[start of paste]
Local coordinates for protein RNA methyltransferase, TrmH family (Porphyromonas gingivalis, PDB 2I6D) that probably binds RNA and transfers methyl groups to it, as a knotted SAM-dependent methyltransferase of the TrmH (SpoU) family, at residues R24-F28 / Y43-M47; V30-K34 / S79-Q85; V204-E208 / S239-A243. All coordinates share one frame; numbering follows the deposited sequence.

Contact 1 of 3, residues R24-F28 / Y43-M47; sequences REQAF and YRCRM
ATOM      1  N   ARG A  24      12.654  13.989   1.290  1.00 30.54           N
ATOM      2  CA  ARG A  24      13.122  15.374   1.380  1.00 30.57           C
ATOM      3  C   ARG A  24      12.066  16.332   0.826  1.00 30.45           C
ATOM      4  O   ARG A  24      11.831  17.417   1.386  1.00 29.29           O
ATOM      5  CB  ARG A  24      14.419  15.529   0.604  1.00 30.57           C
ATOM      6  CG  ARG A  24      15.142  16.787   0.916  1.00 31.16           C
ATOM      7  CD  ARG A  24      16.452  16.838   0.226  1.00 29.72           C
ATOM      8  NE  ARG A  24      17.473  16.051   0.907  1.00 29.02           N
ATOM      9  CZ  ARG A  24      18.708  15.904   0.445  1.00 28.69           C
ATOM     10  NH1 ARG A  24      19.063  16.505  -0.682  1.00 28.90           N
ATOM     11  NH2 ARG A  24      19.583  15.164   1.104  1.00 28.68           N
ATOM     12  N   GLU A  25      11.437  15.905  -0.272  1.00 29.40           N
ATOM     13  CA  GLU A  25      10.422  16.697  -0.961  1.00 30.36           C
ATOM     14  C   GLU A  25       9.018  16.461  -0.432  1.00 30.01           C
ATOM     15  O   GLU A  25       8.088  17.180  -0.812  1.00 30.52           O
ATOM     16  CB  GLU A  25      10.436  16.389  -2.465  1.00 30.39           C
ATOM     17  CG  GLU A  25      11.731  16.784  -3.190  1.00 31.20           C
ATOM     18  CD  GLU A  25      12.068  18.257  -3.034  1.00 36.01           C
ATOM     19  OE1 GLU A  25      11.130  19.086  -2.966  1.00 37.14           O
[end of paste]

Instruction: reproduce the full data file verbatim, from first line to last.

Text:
Local coordinates for protein RNA methyltransferase, TrmH family (Porphyromonas gingivalis, PDB 2I6D) that probably binds RNA and transfers methyl groups to it, as a knotted SAM-dependent methyltransferase of the TrmH (SpoU) family, at residues R24-F28 / Y43-M47; V30-K34 / S79-Q85; V204-E208 / S239-A243. All coordinates share one frame; numbering follows the deposited sequence.

Contact 1 of 3, residues R24-F28 / Y43-M47; sequences REQAF and YRCRM
ATOM      1  N   ARG A  24      12.654  13.989   1.290  1.00 30.54           N
ATOM      2  CA  ARG A  24      13.122  15.374   1.380  1.00 30.57           C
ATOM      3  C   ARG A  24      12.066  16.332   0.826  1.00 30.45           C
ATOM      4  O   ARG A  24      11.831  17.417   1.386  1.00 29.29           O
ATOM      5  CB  ARG A  24      14.419  15.529   0.604  1.00 30.57           C
ATOM      6  CG  ARG A  24      15.142  16.787   0.916  1.00 31.16           C
ATOM      7  CD  ARG A  24      16.452  16.838   0.226  1.00 29.72           C
ATOM      8  NE  ARG A  24      17.473  16.051   0.907  1.00 29.02           N
ATOM      9  CZ  ARG A  24      18.708  15.904   0.445  1.00 28.69           C
ATOM     10  NH1 ARG A  24      19.063  16.505  -0.682  1.00 28.90           N
ATOM     11  NH2 ARG A  24      19.583  15.164   1.104  1.00 28.68           N
ATOM     12  N   GLU A  25      11.437  15.905  -0.272  1.00 29.40           N
ATOM     13  CA  GLU A  25      10.422  16.697  -0.961  1.00 30.36           C
ATOM     14  C   GLU A  25       9.018  16.461  -0.432  1.00 30.01           C
ATOM     15  O   GLU A  25       8.088  17.180  -0.812  1.00 30.52           O
ATOM     16  CB  GLU A  25      10.436  16.389  -2.465  1.00 30.39           C
ATOM     17  CG  GLU A  25      11.731  16.784  -3.190  1.00 31.20           C
ATOM     18  CD  GLU A  25      12.068  18.257  -3.034  1.00 36.01           C
ATOM     19  OE1 GLU A  25      11.130  19.086  -2.966  1.00 37.14           O